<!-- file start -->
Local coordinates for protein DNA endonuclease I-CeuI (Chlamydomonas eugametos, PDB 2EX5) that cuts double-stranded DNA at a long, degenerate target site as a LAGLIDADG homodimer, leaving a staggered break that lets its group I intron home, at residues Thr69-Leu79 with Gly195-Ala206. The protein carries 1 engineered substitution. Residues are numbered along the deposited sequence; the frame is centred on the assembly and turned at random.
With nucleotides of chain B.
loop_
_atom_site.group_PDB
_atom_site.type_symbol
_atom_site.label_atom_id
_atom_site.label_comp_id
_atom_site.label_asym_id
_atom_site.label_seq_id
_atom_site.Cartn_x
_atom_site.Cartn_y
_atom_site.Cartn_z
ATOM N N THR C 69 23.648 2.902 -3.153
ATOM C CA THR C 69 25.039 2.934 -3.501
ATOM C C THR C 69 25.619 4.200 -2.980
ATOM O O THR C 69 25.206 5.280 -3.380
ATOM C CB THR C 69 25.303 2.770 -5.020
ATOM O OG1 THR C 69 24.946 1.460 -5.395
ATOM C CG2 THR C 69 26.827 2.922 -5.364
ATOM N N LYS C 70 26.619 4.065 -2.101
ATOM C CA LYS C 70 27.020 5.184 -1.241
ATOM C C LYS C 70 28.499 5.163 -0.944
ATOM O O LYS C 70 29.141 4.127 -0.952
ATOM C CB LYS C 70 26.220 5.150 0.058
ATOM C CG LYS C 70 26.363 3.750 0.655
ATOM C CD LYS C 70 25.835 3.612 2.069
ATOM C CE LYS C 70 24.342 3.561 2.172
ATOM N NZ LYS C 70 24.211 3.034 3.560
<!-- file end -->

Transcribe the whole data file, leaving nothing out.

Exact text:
Local coordinates for protein DNA endonuclease I-CeuI (Chlamydomonas eugametos, PDB 2EX5) that cuts double-stranded DNA at a long, degenerate target site as a LAGLIDADG homodimer, leaving a staggered break that lets its group I intron home, at residues Thr69-Leu79 with Gly195-Ala206. The protein carries 1 engineered substitution. Residues are numbered along the deposited sequence; the frame is centred on the assembly and turned at random.
With nucleotides of chain B.
loop_
_atom_site.group_PDB
_atom_site.type_symbol
_atom_site.label_atom_id
_atom_site.label_comp_id
_atom_site.label_asym_id
_atom_site.label_seq_id
_atom_site.Cartn_x
_atom_site.Cartn_y
_atom_site.Cartn_z
ATOM N N THR C 69 23.648 2.902 -3.153
ATOM C CA THR C 69 25.039 2.934 -3.501
ATOM C C THR C 69 25.619 4.200 -2.980
ATOM O O THR C 69 25.206 5.280 -3.380
ATOM C CB THR C 69 25.303 2.770 -5.020
ATOM O OG1 THR C 69 24.946 1.460 -5.395
ATOM C CG2 THR C 69 26.827 2.922 -5.364
ATOM N N LYS C 70 26.619 4.065 -2.101
ATOM C CA LYS C 70 27.020 5.184 -1.241
ATOM C C LYS C 70 28.499 5.163 -0.944
ATOM O O LYS C 70 29.141 4.127 -0.952
ATOM C CB LYS C 70 26.220 5.150 0.058
ATOM C CG LYS C 70 26.363 3.750 0.655
ATOM C CD LYS C 70 25.835 3.612 2.069
ATOM C CE LYS C 70 24.342 3.561 2.172
ATOM N NZ LYS C 70 24.211 3.034 3.560